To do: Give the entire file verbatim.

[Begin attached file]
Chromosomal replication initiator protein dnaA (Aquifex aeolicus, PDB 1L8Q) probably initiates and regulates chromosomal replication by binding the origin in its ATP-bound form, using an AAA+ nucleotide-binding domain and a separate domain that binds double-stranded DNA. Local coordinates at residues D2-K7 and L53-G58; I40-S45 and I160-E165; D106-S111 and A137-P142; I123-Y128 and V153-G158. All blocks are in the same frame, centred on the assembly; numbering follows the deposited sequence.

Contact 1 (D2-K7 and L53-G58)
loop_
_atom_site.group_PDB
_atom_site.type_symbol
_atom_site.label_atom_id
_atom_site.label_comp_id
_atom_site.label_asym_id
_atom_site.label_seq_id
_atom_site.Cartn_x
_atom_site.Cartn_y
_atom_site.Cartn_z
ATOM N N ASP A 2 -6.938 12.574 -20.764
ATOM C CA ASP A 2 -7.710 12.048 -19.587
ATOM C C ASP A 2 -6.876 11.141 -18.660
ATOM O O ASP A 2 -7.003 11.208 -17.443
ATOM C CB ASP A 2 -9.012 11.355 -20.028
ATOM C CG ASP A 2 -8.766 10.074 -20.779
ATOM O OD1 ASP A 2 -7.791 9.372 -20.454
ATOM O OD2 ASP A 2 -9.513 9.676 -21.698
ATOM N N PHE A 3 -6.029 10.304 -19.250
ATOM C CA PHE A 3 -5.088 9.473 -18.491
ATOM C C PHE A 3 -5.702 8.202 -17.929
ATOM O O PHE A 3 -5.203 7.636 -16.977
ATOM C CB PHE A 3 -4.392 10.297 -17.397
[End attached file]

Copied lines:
Chromosomal replication initiator protein dnaA (Aquifex aeolicus, PDB 1L8Q) probably initiates and regulates chromosomal replication by binding the origin in its ATP-bound form, using an AAA+ nucleotide-binding domain and a separate domain that binds double-stranded DNA. Local coordinates at residues D2-K7 and L53-G58; I40-S45 and I160-E165; D106-S111 and A137-P142; I123-Y128 and V153-G158. All blocks are in the same frame, centred on the assembly; numbering follows the deposited sequence.

Contact 1 (D2-K7 and L53-G58)
loop_
_atom_site.group_PDB
_atom_site.type_symbol
_atom_site.label_atom_id
_atom_site.label_comp_id
_atom_site.label_asym_id
_atom_site.label_seq_id
_atom_site.Cartn_x
_atom_site.Cartn_y
_atom_site.Cartn_z
ATOM N N ASP A 2 -6.938 12.574 -20.764
ATOM C CA ASP A 2 -7.710 12.048 -19.587
ATOM C C ASP A 2 -6.876 11.141 -18.660
ATOM O O ASP A 2 -7.003 11.208 -17.443
ATOM C CB ASP A 2 -9.012 11.355 -20.028
ATOM C CG ASP A 2 -8.766 10.074 -20.779
ATOM O OD1 ASP A 2 -7.791 9.372 -20.454
ATOM O OD2 ASP A 2 -9.513 9.676 -21.698
ATOM N N PHE A 3 -6.029 10.304 -19.250
ATOM C CA PHE A 3 -5.088 9.473 -18.491
ATOM C C PHE A 3 -5.702 8.202 -17.929
ATOM O O PHE A 3 -5.203 7.636 -16.977
ATOM C CB PHE A 3 -4.392 10.297 -17.397